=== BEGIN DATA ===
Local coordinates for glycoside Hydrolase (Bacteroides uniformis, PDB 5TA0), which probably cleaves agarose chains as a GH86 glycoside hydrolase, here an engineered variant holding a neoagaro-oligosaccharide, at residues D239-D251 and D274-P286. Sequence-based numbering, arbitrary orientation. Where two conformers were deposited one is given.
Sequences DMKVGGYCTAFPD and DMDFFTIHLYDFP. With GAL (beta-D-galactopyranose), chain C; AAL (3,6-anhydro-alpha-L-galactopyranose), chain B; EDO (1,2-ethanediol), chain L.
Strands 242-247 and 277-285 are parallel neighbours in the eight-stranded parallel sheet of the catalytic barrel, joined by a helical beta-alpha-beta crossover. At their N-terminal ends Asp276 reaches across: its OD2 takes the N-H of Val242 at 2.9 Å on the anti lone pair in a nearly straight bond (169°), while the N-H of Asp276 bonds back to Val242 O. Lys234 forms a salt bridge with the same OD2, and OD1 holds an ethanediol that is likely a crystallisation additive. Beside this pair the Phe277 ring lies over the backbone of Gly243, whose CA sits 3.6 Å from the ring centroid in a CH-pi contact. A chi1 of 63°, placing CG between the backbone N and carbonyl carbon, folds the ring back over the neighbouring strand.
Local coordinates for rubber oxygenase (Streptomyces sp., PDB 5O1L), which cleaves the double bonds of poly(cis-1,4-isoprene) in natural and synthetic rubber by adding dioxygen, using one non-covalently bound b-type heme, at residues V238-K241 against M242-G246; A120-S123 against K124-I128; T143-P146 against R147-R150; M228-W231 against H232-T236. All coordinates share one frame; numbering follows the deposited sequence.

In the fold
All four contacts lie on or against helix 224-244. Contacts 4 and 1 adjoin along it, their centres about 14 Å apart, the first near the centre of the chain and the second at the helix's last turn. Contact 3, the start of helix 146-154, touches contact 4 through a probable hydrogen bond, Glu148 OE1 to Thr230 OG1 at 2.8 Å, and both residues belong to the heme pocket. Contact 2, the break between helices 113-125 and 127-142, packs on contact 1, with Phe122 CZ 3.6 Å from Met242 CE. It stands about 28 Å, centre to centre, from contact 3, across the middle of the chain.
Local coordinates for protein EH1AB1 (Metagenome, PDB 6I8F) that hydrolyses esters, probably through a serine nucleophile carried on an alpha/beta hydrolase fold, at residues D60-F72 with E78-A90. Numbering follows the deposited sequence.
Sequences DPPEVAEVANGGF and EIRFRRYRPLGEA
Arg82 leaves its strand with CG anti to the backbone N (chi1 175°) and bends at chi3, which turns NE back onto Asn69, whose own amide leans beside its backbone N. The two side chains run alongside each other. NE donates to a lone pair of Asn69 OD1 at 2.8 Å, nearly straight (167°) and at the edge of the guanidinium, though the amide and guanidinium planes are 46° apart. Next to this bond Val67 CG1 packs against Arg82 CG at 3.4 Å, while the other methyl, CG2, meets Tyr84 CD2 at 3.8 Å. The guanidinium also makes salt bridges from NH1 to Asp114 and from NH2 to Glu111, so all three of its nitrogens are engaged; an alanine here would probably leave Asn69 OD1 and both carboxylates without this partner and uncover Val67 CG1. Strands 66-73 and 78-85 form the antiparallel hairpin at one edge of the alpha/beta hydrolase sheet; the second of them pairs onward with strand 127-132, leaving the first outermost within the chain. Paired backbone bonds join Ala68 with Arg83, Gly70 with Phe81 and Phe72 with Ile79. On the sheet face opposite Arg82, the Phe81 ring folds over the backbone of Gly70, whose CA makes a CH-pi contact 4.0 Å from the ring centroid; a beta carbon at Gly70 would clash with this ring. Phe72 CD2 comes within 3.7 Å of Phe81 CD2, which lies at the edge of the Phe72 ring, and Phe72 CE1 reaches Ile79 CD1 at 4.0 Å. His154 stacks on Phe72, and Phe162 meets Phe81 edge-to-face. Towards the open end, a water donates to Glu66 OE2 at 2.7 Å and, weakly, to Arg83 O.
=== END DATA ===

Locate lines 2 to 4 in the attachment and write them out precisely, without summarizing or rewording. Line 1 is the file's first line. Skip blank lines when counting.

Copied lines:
Sequences DMKVGGYCTAFPD and DMDFFTIHLYDFP. With GAL (beta-D-galactopyranose), chain C; AAL (3,6-anhydro-alpha-L-galactopyranose), chain B; EDO (1,2-ethanediol), chain L.
Strands 242-247 and 277-285 are parallel neighbours in the eight-stranded parallel sheet of the catalytic barrel, joined by a helical beta-alpha-beta crossover. At their N-terminal ends Asp276 reaches across: its OD2 takes the N-H of Val242 at 2.9 Å on the anti lone pair in a nearly straight bond (169°), while the N-H of Asp276 bonds back to Val242 O. Lys234 forms a salt bridge with the same OD2, and OD1 holds an ethanediol that is likely a crystallisation additive. Beside this pair the Phe277 ring lies over the backbone of Gly243, whose CA sits 3.6 Å from the ring centroid in a CH-pi contact. A chi1 of 63°, placing CG between the backbone N and carbonyl carbon, folds the ring back over the neighbouring strand.
Local coordinates for rubber oxygenase (Streptomyces sp., PDB 5O1L), which cleaves the double bonds of poly(cis-1,4-isoprene) in natural and synthetic rubber by adding dioxygen, using one non-covalently bound b-type heme, at residues V238-K241 against M242-G246; A120-S123 against K124-I128; T143-P146 against R147-R150; M228-W231 against H232-T236. All coordinates share one frame; numbering follows the deposited sequence.